CASH from the European Union is being channelled to the Borders in the battle against riverside invaders such as Japanese knotweed and giant hogweed.
The fresh £2.6million initiative against the foreign plants was launched this week at Queen’s University, Belfast, and will tackle the problem in catchment areas on both sides of the Irish Sea.
And for the Borders it means a £200,000 investment over the next four years to help carry on work on the Tweed and its tributaries in a project that was pioneered by the Tweed Forum eight years ago.
The project goes by the rather cumbersome title of Controlling Priority Invasive Species and Restoring Native Biodiversity – CIRB for short.
In addition to the Tweed the other Scottish rivers and their catchment areas included in the scheme are the Garnock in Ayrshire, the Awe in Argyll, and the Luce, Bladenoch, Urr, the Water of Fleet and the Kirkcudbrightshire Dee in Galloway.
In Northern Ireland work will concentrate on the Faughan, Clanrye, Dee, Glyde and the Newry Canal.
If not brought under control the plants rapidly take over riverbanks. They have few natural predators and are more aggressive than native species, upsetting the local ecosystem. Experts say they are the biggest cause of biodiversity loss and that their economic impact in Europe is around €12billion a year. The cost of policing in British river corridors is is around £7.5million each year.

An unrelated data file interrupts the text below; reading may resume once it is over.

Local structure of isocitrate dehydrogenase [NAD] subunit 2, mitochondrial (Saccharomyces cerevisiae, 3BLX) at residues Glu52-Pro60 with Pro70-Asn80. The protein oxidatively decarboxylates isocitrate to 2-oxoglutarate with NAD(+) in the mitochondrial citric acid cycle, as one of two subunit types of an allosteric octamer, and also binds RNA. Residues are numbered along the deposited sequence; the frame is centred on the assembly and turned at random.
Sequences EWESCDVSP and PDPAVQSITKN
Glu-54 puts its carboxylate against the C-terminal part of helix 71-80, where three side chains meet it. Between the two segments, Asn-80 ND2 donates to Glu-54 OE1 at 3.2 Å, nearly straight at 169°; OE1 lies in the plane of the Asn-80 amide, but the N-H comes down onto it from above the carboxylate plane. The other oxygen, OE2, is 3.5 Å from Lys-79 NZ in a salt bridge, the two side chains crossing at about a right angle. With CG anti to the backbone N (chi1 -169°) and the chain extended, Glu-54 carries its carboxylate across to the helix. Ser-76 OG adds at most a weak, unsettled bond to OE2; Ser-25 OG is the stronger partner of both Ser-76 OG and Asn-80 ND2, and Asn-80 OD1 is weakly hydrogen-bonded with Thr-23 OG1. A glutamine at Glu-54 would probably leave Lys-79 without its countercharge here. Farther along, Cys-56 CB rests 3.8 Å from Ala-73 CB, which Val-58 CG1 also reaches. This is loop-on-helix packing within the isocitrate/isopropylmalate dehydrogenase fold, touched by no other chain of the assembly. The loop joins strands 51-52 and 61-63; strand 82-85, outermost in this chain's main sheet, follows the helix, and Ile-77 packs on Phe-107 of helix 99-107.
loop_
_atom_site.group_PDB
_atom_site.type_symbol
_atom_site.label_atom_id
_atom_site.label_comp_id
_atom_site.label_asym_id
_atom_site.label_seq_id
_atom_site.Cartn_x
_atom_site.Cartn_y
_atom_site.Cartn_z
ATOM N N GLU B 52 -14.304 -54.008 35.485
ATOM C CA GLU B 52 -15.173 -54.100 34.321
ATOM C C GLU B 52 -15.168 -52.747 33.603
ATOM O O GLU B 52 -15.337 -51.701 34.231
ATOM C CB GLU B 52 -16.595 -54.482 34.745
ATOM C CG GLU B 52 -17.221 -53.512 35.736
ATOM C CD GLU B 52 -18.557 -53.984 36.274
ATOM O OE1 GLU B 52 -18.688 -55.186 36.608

The project has been described by Tweed Forum as extremely important for the Tweed and its tributaries.
Forum director Luke Comins told TheSouthern: “Tweed Forum was one of the first organisations in the UK to carry out a catchment-based control programme of non-native species.
“When we started, much of the main stem of the Tweed was overrun with the likes of giant hogweed and Japanese knotweed, forming thick monocultures, particularly in the lower reaches.
“We now control these species on more than 300 miles of watercourse across the Tweed catchment and have shown that through coordinated action it is possible to tackle these highly invasive plants.”
But he warned: ‘While the control programme has been very successful in reducing the coverage of these alien invaders and benefiting the local flora and fauna, the vast seed bank stored in the soil means that sustained vigilance is essential.
“This award is excellent news for the river and the local people who enjoy it, such walkers and fishermen.
“It will ensure that this work can continue and help disseminate the lessons learned to other groups elsewhere in the UK who are keen to start their own control programme on other rivers.”
The project manager for CIRB Dr Cathy Maguire said: “By combining the latest scientific research with action on the ground, and by engaging with local communities to train people in how to identify and control invasive plants, we can prevent further environmental, economic and social damage.”
Mr Comins added: “‘We are fortunate on Tweed to have a very dedicated group of individuals and communities who have put in a huge amount of effort to help identify, locate and eradicate these species to date. This new investment will make sure that this effort is sustained and help eradicate these species once and for all.”
In addition to giant hogweed and Japanese knotweed, other troublesome plants include Himalayan balsam and rhododendron.
Giant hogweed also causes painful blisters if it comes in contact with the skin.